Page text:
Infertility vs. Impotence
Difference Between Infertility And Impotence
A number of physiological difficulties, however, can also interfere with the ability to bear children. Infertility, a common hindrance to reproduction, is defined as the unintended inability to conceive a child after having intercourse for one year.
The female partner may be infertile, or at least suffer from decreased fertility, for a variety of reasons. Older women, for example, have intermittent release of follicles, that is, they may not necessarily ovulate each month as they approach menopause. The eggs that do form have a greater tendency to cause chromosomal anomalies in the fetus and, as a result, a higher miscarriage rate. (This is because the oocytes with the greatest chance of successful development tend to undergo ovum transformation earlier in a woman’s life.)
Sexually transmitted diseases (STDs) such as chlamydia and gonorrhea can also cause infertility by damaging, in the Fallopian tubes, the hairlike cilia, the main mechanism responsible for the ovum’s proper movement. Also, the tubes can be blocked altogether, thus preventing the sperm’s access to the ovum. Another cause of female infertility is endometriosis, in which endometrial tissue is implanted abnormally outside the uterus. These implants can also distort the structure and normal function of the Fallopian tubes. Sometimes the result of these insults to the reproductive tract are untreatable, although surgery to repair the tubes can be successful in some cases.
If infertility results from physiological problems in the male partner, the cause may be determined through semen analysis, which looks at abnormalities in sperm motility, morphology, and volume. Treatment for most causes of male infertility is limited, and as a result, intrauterine insemination (IUI) may be necessary. In this procedure, concentrated sperm is placed into the uterus during ovulation (which is detected by sensitive laboratory tests). Donor sperm can be used if the male partner’s sperm is still not effective with this method. Other indications for IUI include difficulties with sexual intercourse or the presence of antibodies in the female that attack the male’s sperm. The latter results from an immune system error, since antibodies are normally produced to fight disease-causing organisms that invade the body.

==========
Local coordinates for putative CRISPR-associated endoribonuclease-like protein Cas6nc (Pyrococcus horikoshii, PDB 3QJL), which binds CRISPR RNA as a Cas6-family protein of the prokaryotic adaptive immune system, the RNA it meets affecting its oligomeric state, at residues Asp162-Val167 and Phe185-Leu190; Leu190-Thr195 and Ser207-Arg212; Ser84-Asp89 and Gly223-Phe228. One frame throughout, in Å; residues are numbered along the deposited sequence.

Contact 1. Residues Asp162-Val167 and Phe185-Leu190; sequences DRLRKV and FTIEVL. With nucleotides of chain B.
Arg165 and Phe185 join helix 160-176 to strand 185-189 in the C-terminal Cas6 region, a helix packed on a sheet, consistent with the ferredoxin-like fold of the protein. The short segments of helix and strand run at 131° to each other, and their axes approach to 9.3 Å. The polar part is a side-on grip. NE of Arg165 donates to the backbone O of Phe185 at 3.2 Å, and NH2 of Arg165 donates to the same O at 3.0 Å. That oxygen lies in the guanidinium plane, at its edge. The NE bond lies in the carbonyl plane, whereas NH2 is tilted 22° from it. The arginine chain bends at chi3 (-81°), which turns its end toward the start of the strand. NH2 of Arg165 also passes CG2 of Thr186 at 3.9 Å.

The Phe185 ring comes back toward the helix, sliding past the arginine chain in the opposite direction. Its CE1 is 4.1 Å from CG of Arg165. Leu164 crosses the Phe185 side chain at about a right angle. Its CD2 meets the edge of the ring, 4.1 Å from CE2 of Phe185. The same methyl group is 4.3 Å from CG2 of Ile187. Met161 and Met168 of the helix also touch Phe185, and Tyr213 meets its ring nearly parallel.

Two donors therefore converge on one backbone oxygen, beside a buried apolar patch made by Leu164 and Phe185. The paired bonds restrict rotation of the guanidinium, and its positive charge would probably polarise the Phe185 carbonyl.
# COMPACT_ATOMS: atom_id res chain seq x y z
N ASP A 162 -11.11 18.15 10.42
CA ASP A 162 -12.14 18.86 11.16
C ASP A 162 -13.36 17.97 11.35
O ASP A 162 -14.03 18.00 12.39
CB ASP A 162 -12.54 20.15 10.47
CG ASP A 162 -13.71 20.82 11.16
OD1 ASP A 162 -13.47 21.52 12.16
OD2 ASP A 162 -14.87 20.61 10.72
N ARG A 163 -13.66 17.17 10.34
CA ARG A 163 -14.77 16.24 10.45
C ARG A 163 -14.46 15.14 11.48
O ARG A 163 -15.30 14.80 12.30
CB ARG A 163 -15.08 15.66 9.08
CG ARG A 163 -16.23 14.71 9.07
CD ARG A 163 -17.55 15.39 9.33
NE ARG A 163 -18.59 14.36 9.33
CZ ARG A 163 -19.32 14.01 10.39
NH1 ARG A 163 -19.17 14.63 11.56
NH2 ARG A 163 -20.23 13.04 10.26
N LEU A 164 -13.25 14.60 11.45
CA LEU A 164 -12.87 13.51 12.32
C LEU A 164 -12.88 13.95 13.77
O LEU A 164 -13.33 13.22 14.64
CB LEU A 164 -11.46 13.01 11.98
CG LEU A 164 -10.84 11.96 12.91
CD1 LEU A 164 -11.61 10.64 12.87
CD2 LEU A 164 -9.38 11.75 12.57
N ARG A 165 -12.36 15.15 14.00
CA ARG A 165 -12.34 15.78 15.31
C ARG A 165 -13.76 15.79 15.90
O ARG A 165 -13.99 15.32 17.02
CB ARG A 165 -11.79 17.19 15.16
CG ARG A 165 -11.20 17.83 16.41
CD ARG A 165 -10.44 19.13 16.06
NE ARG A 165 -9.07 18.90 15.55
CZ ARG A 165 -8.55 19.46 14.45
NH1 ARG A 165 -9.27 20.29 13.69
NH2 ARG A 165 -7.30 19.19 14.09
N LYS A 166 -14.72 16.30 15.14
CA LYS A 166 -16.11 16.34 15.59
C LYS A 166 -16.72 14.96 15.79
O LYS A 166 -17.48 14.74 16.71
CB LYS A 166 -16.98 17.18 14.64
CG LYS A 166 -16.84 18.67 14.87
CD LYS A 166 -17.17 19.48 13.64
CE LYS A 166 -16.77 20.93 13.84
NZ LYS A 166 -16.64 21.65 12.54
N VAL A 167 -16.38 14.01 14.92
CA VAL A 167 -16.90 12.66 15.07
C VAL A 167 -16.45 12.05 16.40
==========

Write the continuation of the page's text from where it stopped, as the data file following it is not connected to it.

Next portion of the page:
Impotence, the inability of a male partner to have or maintain an erection, is another factor that can interfere with the ability to reproduce. The term most commonly refers to the male’s failure to achieve or maintain an erection during coitus. However, a man who is impotent is not necessarily infertile, because he may still be capable of normal sperm production.
Impotence has a variety of causes. Although the problem is often psychological in nature, the source can also result from a range of physiological difficulties, including hormonal deficiencies, poor circulation to the penis, or the inability of the penis to trap enough blood to become properly engorged and erect. Researchers also suspect that a number of cases may result from some problem related to nitric oxide production or metabolism; as previously mentioned, nitric oxide is essential for producing an erection.
There are several medical treatments for impotence. Vascular surgery may be used to restore adequate circulation, if the blood vessels of the penis have become blocked or suffered injury. Nonsurgical treatment for impotence includes injections of the drug papavarine. This medication causes the smooth muscles around the blood vessels of the penis to relax and carry more blood into the organ.